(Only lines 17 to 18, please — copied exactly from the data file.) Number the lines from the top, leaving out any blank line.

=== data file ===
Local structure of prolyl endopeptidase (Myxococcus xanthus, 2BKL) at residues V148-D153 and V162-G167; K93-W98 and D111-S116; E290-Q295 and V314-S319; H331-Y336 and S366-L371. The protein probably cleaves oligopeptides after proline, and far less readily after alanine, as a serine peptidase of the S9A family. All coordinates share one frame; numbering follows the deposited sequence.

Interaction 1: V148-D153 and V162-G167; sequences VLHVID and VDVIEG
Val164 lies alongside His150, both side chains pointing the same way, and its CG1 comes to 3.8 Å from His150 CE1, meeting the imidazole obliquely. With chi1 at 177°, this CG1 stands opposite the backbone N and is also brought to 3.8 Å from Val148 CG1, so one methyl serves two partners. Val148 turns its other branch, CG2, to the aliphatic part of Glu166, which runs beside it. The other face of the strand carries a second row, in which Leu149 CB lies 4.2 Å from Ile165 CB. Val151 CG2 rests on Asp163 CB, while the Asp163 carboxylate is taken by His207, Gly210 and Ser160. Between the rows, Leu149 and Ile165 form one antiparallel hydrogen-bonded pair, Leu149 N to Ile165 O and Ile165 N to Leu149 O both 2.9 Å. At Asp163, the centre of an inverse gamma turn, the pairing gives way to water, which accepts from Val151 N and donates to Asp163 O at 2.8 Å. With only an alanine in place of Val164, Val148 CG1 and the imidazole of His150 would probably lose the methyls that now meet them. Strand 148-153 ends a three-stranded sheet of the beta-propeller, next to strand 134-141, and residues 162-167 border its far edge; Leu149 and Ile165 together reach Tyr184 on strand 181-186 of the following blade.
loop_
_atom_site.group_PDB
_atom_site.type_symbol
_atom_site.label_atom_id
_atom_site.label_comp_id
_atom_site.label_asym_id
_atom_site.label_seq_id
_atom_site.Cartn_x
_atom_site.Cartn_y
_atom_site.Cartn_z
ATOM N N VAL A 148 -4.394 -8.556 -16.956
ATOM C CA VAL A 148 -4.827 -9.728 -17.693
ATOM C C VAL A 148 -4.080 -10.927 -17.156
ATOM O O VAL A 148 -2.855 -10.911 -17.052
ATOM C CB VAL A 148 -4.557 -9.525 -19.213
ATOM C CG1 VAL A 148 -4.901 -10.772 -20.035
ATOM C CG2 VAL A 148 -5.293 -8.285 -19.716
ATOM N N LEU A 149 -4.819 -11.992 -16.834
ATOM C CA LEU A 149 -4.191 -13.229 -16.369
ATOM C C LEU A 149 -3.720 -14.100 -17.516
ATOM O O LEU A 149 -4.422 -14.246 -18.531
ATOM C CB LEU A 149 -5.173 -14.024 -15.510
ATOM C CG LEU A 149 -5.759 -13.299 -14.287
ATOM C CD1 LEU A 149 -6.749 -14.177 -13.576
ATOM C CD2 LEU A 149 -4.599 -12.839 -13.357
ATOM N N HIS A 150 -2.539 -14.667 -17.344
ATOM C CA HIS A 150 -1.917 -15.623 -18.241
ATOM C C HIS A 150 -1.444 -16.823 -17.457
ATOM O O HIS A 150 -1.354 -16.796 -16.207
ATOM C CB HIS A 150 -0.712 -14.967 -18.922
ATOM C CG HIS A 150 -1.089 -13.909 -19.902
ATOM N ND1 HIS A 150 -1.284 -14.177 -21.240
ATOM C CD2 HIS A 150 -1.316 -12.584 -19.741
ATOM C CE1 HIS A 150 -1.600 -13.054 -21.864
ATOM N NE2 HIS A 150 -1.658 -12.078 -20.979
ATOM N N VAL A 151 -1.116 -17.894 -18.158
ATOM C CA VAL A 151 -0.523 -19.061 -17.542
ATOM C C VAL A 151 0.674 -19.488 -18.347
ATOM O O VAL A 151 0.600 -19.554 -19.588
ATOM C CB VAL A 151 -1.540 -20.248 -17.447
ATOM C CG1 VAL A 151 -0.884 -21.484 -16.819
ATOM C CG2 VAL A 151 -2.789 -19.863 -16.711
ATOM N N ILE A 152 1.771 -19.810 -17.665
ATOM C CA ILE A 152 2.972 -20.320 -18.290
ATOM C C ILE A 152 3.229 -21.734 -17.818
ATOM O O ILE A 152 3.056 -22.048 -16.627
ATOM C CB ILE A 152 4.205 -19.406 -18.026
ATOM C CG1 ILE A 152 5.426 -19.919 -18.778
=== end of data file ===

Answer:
ATOM O O VAL A 148 -2.855 -10.911 -17.052
ATOM C CB VAL A 148 -4.557 -9.525 -19.213